The vast majority of crews who decide to row the Pacific manage to find some sponsorship to cover many of the costs they incur in the run up to and during the race.  On average crews find sponsorship for over 50% of the total cost of the trip.  Often crews find sponsors to help them by supplying them with products or services or by cash sponsorship in return for their logo on the boat and website, benefiting from the media interest in your race entry, naming the boat and general involvement in your campaign etc.

Don't forget that you can also sell the boat after completing the row. New Ocean Wave offers a brokerage service to all race entrants to help sell their boats after the event to the next race entrants.  Also all race entrants benefit from a series of exclusive discounts from our partner companies saving thousands of dollars on the cost of an ocean rowing crossing.

How fit / young do I have to be?

Ocean rowing is equally about physical fitness and mental toughness as well as how prepared you are.   Of course every training session you do before the Great Pacific Race makes your row easier.   As ocean rowing isn't a weight bearing sport, several competitors are perhaps older than you might expect.  The oldest ocean rower is Thomas Butscher who was 67 when he rowed and many ocean rowers have been over 50 when they started.   The youngest ocean rower to date is Eoin Hartwright who was 17 when he and his crew started.

I’ve never rowed before, could I row the Pacific?

Ocean Row Boats are not like the crew or row boats you've seen on rivers and lakes they are much wider and much more stable so technique is less important.  Anyone with minimal training can move an ocean row boat fairly well.  Most of those who participated in the Great Pacific Race 2014 had no rowing experience before deciding to row the Pacific.  Of course after a crew enters the Great Pacific Race they take time to train in their boats and on rowing machines to maximize their chances of being as fast as possible.

With good preparation, planning and training it is entirely possible for anyone, with any level of previous experience, to row an ocean.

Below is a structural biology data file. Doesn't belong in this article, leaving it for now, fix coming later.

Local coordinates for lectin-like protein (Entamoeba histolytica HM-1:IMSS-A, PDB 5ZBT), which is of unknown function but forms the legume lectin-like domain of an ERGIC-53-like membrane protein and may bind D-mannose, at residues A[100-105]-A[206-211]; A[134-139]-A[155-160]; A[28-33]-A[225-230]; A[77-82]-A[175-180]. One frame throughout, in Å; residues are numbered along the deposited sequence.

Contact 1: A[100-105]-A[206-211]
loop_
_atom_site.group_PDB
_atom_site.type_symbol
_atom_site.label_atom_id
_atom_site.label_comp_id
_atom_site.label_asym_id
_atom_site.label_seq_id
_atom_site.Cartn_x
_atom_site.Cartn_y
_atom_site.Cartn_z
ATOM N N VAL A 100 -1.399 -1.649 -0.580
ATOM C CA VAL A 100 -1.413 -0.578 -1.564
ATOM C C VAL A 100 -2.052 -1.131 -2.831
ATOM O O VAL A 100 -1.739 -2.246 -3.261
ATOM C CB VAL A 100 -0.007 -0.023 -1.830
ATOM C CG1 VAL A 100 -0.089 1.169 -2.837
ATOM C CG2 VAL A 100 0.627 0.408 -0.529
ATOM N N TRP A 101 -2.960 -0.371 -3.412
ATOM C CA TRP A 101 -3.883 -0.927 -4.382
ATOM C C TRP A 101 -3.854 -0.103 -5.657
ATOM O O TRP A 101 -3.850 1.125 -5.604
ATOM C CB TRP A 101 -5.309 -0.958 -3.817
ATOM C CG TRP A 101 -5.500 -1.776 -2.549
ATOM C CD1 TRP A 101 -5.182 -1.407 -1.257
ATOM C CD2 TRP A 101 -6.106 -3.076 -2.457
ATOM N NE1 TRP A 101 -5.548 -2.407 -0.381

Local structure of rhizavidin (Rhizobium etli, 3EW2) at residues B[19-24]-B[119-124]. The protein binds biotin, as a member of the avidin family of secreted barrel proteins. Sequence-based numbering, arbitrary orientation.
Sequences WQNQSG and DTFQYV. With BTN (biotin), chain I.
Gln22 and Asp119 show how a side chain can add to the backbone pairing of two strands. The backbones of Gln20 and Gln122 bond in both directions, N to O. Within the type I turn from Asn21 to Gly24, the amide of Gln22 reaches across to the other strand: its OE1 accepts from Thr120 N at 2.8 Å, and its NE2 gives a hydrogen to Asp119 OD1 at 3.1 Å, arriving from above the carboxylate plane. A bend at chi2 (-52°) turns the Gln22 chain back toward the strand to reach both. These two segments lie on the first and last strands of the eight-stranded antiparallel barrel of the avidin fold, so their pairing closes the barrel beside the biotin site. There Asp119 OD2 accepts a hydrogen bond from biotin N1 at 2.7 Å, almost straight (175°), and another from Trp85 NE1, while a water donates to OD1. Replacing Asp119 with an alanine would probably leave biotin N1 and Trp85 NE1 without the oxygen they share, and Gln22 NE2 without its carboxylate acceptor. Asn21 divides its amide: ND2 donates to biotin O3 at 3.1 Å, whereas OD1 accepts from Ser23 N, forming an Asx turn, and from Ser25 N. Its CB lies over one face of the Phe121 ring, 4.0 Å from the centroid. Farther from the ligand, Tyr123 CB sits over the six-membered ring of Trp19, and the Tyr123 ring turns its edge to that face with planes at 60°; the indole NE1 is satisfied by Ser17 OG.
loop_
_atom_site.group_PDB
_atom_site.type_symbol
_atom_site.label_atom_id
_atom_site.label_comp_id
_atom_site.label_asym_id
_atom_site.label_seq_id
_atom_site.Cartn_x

How much does it cost?

This is a big question and it is difficult to give a definitive answer to.  In short...it depends

New boat prices including all fixed equipment range between £45,000 and £70,000 ($70,000 and $109,000) or more depending on the manufacturer / design, material the boat is constructed from and cost of the fixed equipment included.   On top of this you will need to buy several items of portable equipment including liferaft, lifejacket, first aid kit, handhelf VHF radio, EPIRB, waterproof jacket etc.  This can add between £10,000 and £15,000 ($15,000 to $24,000) if it's all brand new but some high cost items can also be rented to help reduce total costs.

Second hand boats are sometimes available and on average a boat that has been used a couple of times before would be on the market for between £15,000 and £45,000 ($24,000 and $70,000).  Most boats will need some remedial work before they are ready to enter the Great Pacific Race but used boats often come supplied with many of the portable items of equipment that have to be bought with a new boat.  They may need to be mended or replaced but it can be a much cheaper way to get hold of a boat.

Whether you buy a new or a second hand boat remember that there will always be someone wanting to buy a second hand boat in good condition so look after her and there is no reason why you won't be able to sell your boat after completing the race...that is unless you want to row the Pacific again in 2018.

Chartering a boat.  New Ocean Wave work with our sister company, New Ocean Wave Charters Ltd to offer four man ocean row boats for charter - Team Uniting Nations who won the 2014 Great Pacific Race were the first team to take advantage of this unique opportunity.  This includes use of the boat and all equipment which is in A1 condition for the 9 months prior to the race start, it also includes shipping the boat to the start and back from the finish and the race entry fee.  All you need to do is turn up to the start having completed all the required courses, supply your food for the trip and that's it.  The total cost for this opportunity is £58,000 in total (That's just £14,500 per person).  For more information and to discuss this fantastic offer get in contact with us.  With an additional investment it is even possible to part own one of these charter boats which will be rented to other crews in future races eventually paying you back your investment and allowing you to row the Pacific for free.  Again please get in touch to discuss this limited offer in more detail.

Other costs - Depending on the boat charter / ownership opportunity that you have chosen, there will be some more minor addition costs including the race entry fee, food, courses, transport of the boat to the start and from the finish and flights, transfers and accommodation. For those who buy boats, and after the race, when your boat is sold, you could expect the average cost of taking part in the Great Pacific Race to be between £10,000 - £16,000 ($16,000 - $25,000) per person. It is entirely possible that this amount can be raised through corporate sponsorship and smaller fundraising events such as a launch dinners or sponsored training events.

Next…learn more about the Race Rules of the Great Pacific Race.